It's just as hard for a mother to read that bearing a child is nothing more than biology (which of course it is at one level, but it's so much more on others) as it is to hear the question, "Why on earth don't YOU have children?" Again, I'm not saying you can't have opinions -- but if you are writing something and you realize that someone else will be hurt or offended by what you write, please refrain from doing it. We're all hurting enough already, aren't we?

We do so much better if we band together rather than find ways to tear each other apart.
  #66  
Unread 08-29-2007, 01:40 AM
Single women? Women who are not mothers?

cool
  #67  
Unread 08-29-2007, 06:42 AM
Single women? Women who are not mothers?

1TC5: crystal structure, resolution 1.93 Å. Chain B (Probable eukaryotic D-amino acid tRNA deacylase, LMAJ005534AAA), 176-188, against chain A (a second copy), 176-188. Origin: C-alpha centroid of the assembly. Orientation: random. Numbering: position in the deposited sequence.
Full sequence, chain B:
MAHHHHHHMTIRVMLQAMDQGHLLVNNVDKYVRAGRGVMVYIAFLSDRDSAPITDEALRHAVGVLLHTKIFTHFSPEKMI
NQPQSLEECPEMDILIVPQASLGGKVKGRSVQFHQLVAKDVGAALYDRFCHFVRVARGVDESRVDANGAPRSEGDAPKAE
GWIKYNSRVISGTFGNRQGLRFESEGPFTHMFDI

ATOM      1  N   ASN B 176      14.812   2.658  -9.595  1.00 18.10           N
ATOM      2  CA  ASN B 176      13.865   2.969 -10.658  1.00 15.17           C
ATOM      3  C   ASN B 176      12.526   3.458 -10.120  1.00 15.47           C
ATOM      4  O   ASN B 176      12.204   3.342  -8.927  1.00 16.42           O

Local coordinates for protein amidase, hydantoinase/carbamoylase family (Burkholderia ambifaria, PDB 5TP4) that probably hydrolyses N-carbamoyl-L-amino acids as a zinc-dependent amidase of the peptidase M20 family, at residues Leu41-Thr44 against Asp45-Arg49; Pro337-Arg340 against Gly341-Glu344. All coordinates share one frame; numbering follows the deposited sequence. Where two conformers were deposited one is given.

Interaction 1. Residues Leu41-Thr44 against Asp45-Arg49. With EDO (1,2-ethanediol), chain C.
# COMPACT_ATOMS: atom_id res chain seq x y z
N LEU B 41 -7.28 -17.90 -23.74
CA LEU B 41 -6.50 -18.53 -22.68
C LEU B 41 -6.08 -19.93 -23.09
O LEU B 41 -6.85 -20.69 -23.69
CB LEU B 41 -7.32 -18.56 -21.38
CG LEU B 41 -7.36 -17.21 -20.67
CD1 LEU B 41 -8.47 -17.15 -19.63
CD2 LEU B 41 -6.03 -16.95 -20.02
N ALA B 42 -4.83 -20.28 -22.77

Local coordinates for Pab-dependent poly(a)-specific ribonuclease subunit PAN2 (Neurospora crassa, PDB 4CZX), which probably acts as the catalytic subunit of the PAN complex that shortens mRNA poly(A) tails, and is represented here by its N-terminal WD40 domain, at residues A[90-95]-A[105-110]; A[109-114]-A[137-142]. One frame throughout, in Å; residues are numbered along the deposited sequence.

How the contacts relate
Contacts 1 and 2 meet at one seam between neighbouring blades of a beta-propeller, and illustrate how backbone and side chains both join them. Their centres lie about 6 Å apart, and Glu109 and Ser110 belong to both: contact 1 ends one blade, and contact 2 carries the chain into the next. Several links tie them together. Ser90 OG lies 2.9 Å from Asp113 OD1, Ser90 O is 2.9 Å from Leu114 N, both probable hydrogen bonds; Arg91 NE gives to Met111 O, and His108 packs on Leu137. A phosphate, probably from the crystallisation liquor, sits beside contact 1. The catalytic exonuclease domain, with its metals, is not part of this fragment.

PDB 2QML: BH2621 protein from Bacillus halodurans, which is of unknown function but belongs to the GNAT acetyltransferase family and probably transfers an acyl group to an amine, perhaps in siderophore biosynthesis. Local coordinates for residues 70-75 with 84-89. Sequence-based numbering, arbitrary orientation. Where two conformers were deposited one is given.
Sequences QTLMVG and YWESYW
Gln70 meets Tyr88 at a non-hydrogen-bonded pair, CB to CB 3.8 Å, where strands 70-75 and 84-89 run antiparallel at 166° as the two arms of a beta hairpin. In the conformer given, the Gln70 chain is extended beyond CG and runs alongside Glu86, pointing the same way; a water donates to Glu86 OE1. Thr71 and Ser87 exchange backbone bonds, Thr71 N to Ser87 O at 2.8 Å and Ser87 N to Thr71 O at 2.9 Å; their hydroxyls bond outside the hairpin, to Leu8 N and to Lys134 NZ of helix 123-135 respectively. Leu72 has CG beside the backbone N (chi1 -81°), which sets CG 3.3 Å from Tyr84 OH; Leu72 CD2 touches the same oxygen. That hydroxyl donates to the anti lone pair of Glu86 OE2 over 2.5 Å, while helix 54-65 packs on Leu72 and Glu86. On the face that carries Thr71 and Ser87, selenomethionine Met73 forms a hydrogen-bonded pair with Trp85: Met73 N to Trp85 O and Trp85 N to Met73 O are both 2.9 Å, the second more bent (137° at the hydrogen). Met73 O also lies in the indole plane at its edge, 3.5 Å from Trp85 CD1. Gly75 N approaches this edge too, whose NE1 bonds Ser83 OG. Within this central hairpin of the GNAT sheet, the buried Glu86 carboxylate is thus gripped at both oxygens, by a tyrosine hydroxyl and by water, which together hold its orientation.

Me, I always thought I would have children someday (although I have to tell you the idea of pregnancy scared me silly). I like kids--not just love them, I like them as people, especially when they're properly brought up instead of just let to grow wild. I have two goddaughters I adore, and my friends have always been much older or much younger.

DH is the last male of his line, and a son would have been more than welcome.

But it didn't happen, and 50 is too old to hope, so when the diagnosis came I wasn't surprised or even deeply dismayed. I am not less a woman now than I was at 30. Being a woman is about so much more than a few organs, and being a person is everything. My husband isn't leaving me for a more fertile woman, my life is not appreciably changing except that I'm already breathing better and no longer choke when brushing my teeth or suffer reflux (thing must have been pushing everything up).

I refuse to mourn something I never had and never would have had.